Harmison toils as Yorkshire let it slip to allow hosts off the hook

THERE comes a moment in the career of a veteran rock band when they struggle to perform to the standard of old.

The singer can no longer reach the high notes of yore, while the drummer is liable to play out of time.

As it is with musicians, so it is with sportsmen.

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Steve Harmison was a brilliant bowler for England in his heyday but, on the evidence of yesterday’s performance, a magnificent career is on the way down.

As Leicestershire made 318-9 after winning the toss, Harmison’s figures of 16-1-69-2 told only half the story.

There were four no balls, seven wides and any number of deliveries which, in one-day cricket, would have been classed as wides.

One felt sympathy for a man who turns 34 in October, and there was pathos each time umpires Rob Bailey and Ian Gould signalled the reality of Harmison’s waywardness.

There was food for thought, too, for a Yorkshire hierarchy who have pace bowlers Rich Pyrah and Iain Wardlaw up their sleeve, champing at the bit to get a game.

It is important to stress that there was no lack of effort or commitment from Harmison.

On the contrary, he has exuded those qualities since signing on a month’s loan from Durham after the calf injury sustained by Ryan Sidebottom.

And, in one transitory if telling moment yesterday, he showed exactly why Yorkshire recruited him in the first place.

With Leicestershire 59-2 midway through the morning session, Harmison produced a magnificent yorker which splayed the stumps of Ramnaresh Sarwan, the equivalent of a mature crooner suddenly rediscovering the ability to hit a top C.

Sadly, however, it proved the exception.

Some may dismiss his travails as a lack of game-time; others may incline to a different view.

Particularly poignant was the well-intentioned applause of the Yorkshire fielders when Harmison occasionally located a good line and length; this Yorkshire side is a close-knit bunch and they clearly felt poor Harmison’s pain.

While Harmison floundered, Steve Patterson flourished. The 28-year-old pace bowler was the only one who offered consistent control.

Moin Ashraf bowled well at times and not as well at others, while Azeem Rafiq and Anthony McGrath wheeled away diligently.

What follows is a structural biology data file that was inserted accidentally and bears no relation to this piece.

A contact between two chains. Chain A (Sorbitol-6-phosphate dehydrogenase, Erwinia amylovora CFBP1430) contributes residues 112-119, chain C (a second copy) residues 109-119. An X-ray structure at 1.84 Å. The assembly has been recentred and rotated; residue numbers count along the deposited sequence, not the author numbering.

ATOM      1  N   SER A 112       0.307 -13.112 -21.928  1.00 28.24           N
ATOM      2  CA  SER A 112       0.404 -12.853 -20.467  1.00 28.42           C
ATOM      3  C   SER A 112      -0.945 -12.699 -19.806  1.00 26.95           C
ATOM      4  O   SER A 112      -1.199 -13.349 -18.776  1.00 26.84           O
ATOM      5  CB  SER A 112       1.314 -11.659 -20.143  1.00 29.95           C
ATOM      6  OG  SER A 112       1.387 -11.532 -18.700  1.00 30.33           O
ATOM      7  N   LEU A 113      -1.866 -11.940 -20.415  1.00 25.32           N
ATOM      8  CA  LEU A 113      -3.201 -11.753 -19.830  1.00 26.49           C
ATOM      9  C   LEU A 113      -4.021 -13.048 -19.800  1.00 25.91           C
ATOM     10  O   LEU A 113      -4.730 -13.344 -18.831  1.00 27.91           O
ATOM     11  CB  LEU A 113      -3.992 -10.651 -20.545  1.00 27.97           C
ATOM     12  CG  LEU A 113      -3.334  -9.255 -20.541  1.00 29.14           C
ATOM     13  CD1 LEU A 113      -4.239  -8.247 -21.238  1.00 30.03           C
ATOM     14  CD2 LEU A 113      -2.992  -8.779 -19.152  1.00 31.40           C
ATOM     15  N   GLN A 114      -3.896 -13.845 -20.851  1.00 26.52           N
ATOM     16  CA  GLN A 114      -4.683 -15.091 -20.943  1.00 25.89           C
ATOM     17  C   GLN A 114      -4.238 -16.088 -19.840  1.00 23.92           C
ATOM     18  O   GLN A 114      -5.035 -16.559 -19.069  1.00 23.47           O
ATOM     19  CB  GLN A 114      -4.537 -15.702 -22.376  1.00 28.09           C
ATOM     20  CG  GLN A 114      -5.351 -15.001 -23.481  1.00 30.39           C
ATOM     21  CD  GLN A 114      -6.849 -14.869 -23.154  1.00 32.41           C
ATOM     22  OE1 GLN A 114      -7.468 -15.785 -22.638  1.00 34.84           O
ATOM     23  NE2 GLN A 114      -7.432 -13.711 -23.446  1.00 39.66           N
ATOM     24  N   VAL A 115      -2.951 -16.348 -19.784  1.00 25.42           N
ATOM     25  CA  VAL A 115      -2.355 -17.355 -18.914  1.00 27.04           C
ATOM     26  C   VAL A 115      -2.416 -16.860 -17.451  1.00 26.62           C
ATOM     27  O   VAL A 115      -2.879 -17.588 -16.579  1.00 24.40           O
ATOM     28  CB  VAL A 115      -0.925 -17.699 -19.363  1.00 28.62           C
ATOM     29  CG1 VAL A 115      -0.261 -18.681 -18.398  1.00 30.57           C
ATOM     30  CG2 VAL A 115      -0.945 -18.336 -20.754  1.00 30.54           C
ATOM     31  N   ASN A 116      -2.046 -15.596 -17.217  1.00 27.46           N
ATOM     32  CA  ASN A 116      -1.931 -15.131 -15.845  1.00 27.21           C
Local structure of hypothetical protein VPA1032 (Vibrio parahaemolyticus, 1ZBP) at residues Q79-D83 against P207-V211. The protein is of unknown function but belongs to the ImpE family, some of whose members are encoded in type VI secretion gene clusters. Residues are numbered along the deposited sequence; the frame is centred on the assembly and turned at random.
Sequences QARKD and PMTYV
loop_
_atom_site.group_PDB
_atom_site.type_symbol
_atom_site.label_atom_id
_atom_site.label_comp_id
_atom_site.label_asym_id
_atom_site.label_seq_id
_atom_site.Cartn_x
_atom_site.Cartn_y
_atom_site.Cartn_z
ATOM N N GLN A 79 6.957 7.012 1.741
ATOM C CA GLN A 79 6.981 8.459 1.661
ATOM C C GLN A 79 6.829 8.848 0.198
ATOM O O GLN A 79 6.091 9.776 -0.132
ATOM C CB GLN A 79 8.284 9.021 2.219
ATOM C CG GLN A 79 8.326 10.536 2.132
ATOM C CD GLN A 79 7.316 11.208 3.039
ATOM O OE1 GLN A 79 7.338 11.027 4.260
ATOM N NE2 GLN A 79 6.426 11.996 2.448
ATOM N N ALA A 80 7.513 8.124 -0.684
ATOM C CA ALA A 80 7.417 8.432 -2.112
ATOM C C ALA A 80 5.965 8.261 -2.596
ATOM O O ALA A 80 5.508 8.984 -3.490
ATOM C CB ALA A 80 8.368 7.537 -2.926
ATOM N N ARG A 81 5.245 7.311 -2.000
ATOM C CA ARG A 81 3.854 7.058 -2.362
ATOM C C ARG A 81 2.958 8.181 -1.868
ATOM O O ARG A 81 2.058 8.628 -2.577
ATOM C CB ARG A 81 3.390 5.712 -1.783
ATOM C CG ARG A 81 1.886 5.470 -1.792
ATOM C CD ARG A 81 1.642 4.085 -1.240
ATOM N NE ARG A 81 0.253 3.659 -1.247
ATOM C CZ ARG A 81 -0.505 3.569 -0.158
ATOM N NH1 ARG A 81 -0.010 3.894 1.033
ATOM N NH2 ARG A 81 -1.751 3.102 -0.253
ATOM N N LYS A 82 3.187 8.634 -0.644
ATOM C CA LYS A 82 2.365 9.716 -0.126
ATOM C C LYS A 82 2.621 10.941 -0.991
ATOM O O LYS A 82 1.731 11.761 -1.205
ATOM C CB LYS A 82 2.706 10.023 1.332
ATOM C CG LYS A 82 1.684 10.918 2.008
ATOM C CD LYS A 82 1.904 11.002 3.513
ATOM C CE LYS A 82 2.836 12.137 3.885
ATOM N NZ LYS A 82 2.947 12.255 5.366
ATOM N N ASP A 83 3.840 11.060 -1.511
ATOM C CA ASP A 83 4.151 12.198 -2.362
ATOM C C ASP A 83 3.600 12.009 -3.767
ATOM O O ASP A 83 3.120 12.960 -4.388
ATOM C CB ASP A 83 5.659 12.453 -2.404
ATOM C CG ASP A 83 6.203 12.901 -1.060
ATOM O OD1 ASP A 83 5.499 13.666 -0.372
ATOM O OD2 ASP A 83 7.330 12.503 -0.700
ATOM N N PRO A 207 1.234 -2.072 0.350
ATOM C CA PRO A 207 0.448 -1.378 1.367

But Patterson was a cut above the rest, his figures of 3-54 from 24 overs an impressive effort on a docile pitch. Although Yorkshire were not at their best collectively, they will still be relatively pleased with the state of the game.

Leicestershire’s total was not imposing on a day when the sun beat down in this soggiest of summers.

Several players made a present of their wicket as befitted a team who are bottom of the Championship.

Only Matthew Boyce played the requisite hand, his unbeaten 106 following on from a century at Scarborough in May.

It was Patterson, predictably, who got the ball rolling.

After Greg Smith scored the first 20 runs, Patterson pinned him lbw before inflicting the same fate on Ned Eckersley.

Then came Harmison’s dismissal of Sarwan that was a throwback to the bowler’s halcyon days.

Michael Thornely was fourth out on the stroke of lunch, edging a delivery from Ashraf to wicketkeeper Jonny Bairstow that he did not need to play.

Thornely scored 31 in 119 minutes having taken 40 minutes to get off the mark, a sequence broken with three successive fours off Ashraf, who himself delivered six no-balls.

The afternoon session was frustrating for Yorkshire. Only one wicket fell as Leicestershire advanced from 98-4 to 204-5.

It should have been two wickets but Adam Lyth, most uncharacteristically, dropped Boyce on 26 at second slip off Patterson, which would have left the home team 131-5. As it was, Boyce and 18-year-old Shiv Thakor, playing only his fourth first-class match, added 68 in 23 overs before Thakor lazily drove a half-volley from Ashraf into Gale’s hands at cover.

Wayne White threw it away even more glaringly when he slogged Rafiq to mid-on, ending a sixth-wicket stand of 60 in 23 overs with Boyce, having earlier mis-hit the off-spinner for a six.

Harmison claimed his second wicket when Paul Dixey clipped a rank leg-side delivery to square-leg and Patterson his third when Claude Henderson drove fiercely to Root at cover.

Patterson should have had a fourth wicket but Bairstow, also uncharacteristically, grassed a chance when Boyce, on 94, edged to his left.

Boyce faced 224 deliveries and hit 13 fours on a day when there were 47 extras.